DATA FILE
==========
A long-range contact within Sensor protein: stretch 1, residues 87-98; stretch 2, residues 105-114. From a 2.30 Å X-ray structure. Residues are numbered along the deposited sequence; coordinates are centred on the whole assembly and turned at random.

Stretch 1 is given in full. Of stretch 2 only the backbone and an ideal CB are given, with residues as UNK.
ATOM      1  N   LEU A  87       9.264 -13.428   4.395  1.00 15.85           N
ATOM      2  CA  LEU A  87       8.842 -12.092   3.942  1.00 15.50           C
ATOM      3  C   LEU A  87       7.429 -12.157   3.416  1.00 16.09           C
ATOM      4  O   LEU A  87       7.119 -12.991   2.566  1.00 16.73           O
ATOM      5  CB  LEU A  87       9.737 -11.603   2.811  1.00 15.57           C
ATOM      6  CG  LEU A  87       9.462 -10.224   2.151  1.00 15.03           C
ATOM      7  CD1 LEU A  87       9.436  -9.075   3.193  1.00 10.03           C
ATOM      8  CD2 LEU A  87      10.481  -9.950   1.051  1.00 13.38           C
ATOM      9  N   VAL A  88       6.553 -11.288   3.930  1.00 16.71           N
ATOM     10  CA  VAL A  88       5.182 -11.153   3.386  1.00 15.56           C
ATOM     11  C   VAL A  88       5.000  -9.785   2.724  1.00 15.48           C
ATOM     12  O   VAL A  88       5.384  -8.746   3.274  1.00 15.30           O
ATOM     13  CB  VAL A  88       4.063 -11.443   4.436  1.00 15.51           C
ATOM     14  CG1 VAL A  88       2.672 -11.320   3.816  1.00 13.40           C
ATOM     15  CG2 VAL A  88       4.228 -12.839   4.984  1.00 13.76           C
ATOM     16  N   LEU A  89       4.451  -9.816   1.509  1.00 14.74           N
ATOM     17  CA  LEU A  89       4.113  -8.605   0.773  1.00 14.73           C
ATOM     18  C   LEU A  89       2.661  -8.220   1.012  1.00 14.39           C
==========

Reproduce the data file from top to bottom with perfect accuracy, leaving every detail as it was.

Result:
A long-range contact within Sensor protein: stretch 1, residues 87-98; stretch 2, residues 105-114. From a 2.30 Å X-ray structure. Residues are numbered along the deposited sequence; coordinates are centred on the whole assembly and turned at random.

Stretch 1 is given in full. Of stretch 2 only the backbone and an ideal CB are given, with residues as UNK.
ATOM      1  N   LEU A  87       9.264 -13.428   4.395  1.00 15.85           N
ATOM      2  CA  LEU A  87       8.842 -12.092   3.942  1.00 15.50           C
ATOM      3  C   LEU A  87       7.429 -12.157   3.416  1.00 16.09           C
ATOM      4  O   LEU A  87       7.119 -12.991   2.566  1.00 16.73           O
ATOM      5  CB  LEU A  87       9.737 -11.603   2.811  1.00 15.57           C
ATOM      6  CG  LEU A  87       9.462 -10.224   2.151  1.00 15.03           C
ATOM      7  CD1 LEU A  87       9.436  -9.075   3.193  1.00 10.03           C
ATOM      8  CD2 LEU A  87      10.481  -9.950   1.051  1.00 13.38           C
ATOM      9  N   VAL A  88       6.553 -11.288   3.930  1.00 16.71           N
ATOM     10  CA  VAL A  88       5.182 -11.153   3.386  1.00 15.56           C
ATOM     11  C   VAL A  88       5.000  -9.785   2.724  1.00 15.48           C
ATOM     12  O   VAL A  88       5.384  -8.746   3.274  1.00 15.30           O
ATOM     13  CB  VAL A  88       4.063 -11.443   4.436  1.00 15.51           C
ATOM     14  CG1 VAL A  88       2.672 -11.320   3.816  1.00 13.40           C
ATOM     15  CG2 VAL A  88       4.228 -12.839   4.984  1.00 13.76           C
ATOM     16  N   LEU A  89       4.451  -9.816   1.509  1.00 14.74           N
ATOM     17  CA  LEU A  89       4.113  -8.605   0.773  1.00 14.73           C
ATOM     18  C   LEU A  89       2.661  -8.220   1.012  1.00 14.39           C